I held my breath and typed, Are you here?
I am. I drove all night thinking about you, and decided I had to see you.
Knowing intuitively this was one of those moments where I would normally cave, I decided to stand my ground. I’d never told him I didn’t want to see him. Ever. This time, I did it partly because I felt I should hold strong, and partly because I was scared to death the fighting would start again. I couldn’t risk being kicked out of the apartment complex or go through another domestic violence visit from the cops.
I called him. “Baby, I didn’t know you were on your way. Why didn’t you tell me? And I thought you didn’t want to see me and that you were getting a hotel? Of course, I want to see you, and was planning on trying to see you at your hotel, but I just . . . I just can’t let you stay here.”
Deafening silence filled the air before he finally uttered a word.
“I drove all this way in the dark through a fucking snow storm and now you won’t even let me in! True colors, Kiersten. True colors. I know everything I need to know now.”
“Baby, why didn’t you tell me you were coming, and that you actually did want to see me?” I asked. “Honestly, I’m so scared that we’ll fight again and get loud if you come up.”
“No, I don’t think it’s that,” he shot back. “That’s bullshit. Scott is there in your apartment, isn’t he?”
“Oh my God, no! He’s at his house like he always is. No one is here. I’m just in shock that you’re here, and I’m scared we’re going to fight. I’m so tired of fighting.”
Just then, it dawned on me that it didn’t sound like he was in his car. “Tony, where are you?”
“I’m down the hall from your apartment near the elevators.”
I immediately started sweating. I was counting on the fact that the apartment complex exterior door key that I shut off when I shipped his things was not going to work if he ever tried to get in without my knowledge. In rare moments of clarity, I did smart things like that. Also, after three of my intuitive friends all shared their out-of-nowhere visions of him clocking me in my nose and blood spewing everywhere, I finally started to acknowledge the fact that his rage could turn physical. I didn’t want to believe it, but he’d even told me about how he punched through a wall in anger one time. It was one of the key reasons I had the fob deactivated.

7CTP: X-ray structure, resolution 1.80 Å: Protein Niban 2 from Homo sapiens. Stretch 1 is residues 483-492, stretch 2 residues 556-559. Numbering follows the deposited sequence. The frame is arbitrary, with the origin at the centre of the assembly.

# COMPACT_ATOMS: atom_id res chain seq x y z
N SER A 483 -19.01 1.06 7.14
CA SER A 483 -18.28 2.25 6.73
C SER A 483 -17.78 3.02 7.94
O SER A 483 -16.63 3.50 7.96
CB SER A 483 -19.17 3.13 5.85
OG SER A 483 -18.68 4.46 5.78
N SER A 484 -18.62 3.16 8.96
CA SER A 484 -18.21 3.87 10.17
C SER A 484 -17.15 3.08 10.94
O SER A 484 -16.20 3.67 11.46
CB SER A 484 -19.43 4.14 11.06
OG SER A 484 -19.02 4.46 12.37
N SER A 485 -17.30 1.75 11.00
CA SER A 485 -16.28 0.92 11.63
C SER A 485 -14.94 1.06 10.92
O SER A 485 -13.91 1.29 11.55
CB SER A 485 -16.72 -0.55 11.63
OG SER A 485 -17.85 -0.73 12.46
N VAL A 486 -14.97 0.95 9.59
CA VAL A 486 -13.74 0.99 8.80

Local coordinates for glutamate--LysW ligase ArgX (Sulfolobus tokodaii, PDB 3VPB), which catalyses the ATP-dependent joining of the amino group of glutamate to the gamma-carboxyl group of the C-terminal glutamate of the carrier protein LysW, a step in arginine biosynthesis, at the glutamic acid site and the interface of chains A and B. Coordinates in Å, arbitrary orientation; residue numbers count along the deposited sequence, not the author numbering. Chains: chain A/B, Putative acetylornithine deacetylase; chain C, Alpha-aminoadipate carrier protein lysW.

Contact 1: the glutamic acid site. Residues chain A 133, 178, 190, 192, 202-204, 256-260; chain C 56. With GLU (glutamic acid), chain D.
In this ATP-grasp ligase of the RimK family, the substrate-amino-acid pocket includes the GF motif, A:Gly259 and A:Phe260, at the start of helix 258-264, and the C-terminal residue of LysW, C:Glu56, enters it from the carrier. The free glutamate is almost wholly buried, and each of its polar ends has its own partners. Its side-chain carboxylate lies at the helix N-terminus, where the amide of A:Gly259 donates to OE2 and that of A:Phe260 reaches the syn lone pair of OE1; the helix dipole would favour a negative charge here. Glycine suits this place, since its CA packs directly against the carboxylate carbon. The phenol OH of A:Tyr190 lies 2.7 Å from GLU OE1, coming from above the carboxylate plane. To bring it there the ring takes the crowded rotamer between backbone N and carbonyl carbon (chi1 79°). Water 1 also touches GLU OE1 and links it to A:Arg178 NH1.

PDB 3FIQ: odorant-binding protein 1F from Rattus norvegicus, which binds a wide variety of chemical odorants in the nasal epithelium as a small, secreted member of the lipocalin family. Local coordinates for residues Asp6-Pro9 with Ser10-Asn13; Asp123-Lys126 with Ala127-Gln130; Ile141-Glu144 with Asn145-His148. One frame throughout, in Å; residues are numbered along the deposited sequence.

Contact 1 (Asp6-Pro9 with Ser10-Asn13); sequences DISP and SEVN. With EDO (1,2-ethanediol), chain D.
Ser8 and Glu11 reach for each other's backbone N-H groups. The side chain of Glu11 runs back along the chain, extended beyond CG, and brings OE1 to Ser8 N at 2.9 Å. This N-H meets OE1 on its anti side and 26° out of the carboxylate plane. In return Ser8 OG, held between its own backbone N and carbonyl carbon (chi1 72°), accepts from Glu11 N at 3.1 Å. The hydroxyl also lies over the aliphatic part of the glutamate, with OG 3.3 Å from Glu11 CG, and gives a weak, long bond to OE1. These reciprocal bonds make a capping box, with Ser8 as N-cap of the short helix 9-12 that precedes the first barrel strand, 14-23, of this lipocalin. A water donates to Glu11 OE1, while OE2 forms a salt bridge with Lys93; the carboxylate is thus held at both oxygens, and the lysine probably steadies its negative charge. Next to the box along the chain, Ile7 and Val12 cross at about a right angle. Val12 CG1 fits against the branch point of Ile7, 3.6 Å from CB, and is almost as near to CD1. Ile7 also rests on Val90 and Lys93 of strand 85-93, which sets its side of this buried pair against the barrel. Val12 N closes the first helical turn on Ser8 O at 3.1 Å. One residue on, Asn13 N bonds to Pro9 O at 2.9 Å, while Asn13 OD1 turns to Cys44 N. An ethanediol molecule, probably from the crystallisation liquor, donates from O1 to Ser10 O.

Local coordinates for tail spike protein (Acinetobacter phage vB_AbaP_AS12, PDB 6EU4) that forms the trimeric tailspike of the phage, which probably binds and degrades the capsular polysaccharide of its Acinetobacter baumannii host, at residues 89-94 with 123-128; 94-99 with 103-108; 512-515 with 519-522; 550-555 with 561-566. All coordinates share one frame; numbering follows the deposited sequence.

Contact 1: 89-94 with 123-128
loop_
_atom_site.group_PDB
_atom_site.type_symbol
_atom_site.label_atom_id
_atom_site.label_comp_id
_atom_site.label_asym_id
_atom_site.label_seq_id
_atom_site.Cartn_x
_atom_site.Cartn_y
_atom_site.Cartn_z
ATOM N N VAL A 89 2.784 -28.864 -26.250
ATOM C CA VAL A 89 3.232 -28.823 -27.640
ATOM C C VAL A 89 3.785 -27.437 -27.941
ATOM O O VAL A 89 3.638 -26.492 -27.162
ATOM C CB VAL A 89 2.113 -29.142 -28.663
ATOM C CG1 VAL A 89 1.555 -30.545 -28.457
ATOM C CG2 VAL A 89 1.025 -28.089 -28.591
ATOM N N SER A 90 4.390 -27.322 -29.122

“I couldn’t get in the main door with the key fob,” he replied. “But the gate door was open slightly. Did you turn off my fob key?”
“No, no I didn’t,” I lied through my teeth fearing what would happen if he knew the truth. “There must have been a glitch. I’m coming to you.”
My plan to not cave was out the window, and now he was angry. I opened the door to my apartment and peered into the hallway. “Tony?”
I could hear the rustling of bags down the hall so I started walking in that direction. We locked eyes and I immediately regretted opening the door. His eyes were a mix of black and fire. His entire being was radiating anger.
“I swear I just heard your door open and shut—like Scott just left,” he said in a voice that was trying to mask the rage he was feeling inside. “I know he was with you! Where’s my stuff, Kiersten? I can’t fucking believe you!”
“Can you please just come in? It’s inside my apartment. Just please come in. I’m so sorry.”
He stormed past me and opened the door to what was technically his home—our home—for a year. In a quick motion, he scooped up a large box marked TONY and started toward the elevator. Of course, there was more to carry than one box, so I had to make the decision as to what to do next. The side of me that wasn’t scared of him was taking over. I felt the buzzing sensation on my hip, again.
I quickly put my shoes on and followed behind him with the rest of his things. He wouldn’t look at me or talk to me during the elevator ride, and I’d never seen him so mad, yet so quiet. We stepped off the elevator in silence. I trailed Tony to his car that was parked in a bed of two feet of snow. I watched as he opened the side door and threw his box on the seat. Next, he forcefully grabbed what I’d brought down and threw it on top of the first box and slammed the door.